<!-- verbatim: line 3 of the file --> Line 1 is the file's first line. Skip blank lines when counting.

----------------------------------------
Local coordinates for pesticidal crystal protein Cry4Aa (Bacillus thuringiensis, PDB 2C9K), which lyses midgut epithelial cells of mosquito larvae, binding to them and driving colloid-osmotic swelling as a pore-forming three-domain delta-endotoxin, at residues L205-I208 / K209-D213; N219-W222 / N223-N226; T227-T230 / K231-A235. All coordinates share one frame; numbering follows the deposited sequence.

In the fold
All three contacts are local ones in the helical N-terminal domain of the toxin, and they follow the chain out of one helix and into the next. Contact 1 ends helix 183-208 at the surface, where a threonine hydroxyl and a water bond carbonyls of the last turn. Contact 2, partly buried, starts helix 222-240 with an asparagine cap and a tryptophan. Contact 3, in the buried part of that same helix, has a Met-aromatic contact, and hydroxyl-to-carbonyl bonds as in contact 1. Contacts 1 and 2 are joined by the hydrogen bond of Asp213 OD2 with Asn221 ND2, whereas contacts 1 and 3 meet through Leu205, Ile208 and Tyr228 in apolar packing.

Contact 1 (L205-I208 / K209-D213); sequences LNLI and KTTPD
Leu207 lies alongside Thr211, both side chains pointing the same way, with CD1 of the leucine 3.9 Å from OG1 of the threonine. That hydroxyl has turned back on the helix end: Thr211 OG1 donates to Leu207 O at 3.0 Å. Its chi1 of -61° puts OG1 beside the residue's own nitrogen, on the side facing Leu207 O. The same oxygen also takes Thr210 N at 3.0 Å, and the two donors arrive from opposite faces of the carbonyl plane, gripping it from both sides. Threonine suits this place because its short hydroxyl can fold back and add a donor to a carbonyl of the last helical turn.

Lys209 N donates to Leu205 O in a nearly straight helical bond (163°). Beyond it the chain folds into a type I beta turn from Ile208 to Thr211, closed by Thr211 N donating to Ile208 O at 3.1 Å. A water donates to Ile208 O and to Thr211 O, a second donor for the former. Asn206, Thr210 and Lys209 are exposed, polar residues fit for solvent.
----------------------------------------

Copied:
All three contacts are local ones in the helical N-terminal domain of the toxin, and they follow the chain out of one helix and into the next. Contact 1 ends helix 183-208 at the surface, where a threonine hydroxyl and a water bond carbonyls of the last turn. Contact 2, partly buried, starts helix 222-240 with an asparagine cap and a tryptophan. Contact 3, in the buried part of that same helix, has a Met-aromatic contact, and hydroxyl-to-carbonyl bonds as in contact 1. Contacts 1 and 2 are joined by the hydrogen bond of Asp213 OD2 with Asn221 ND2, whereas contacts 1 and 3 meet through Leu205, Ile208 and Tyr228 in apolar packing.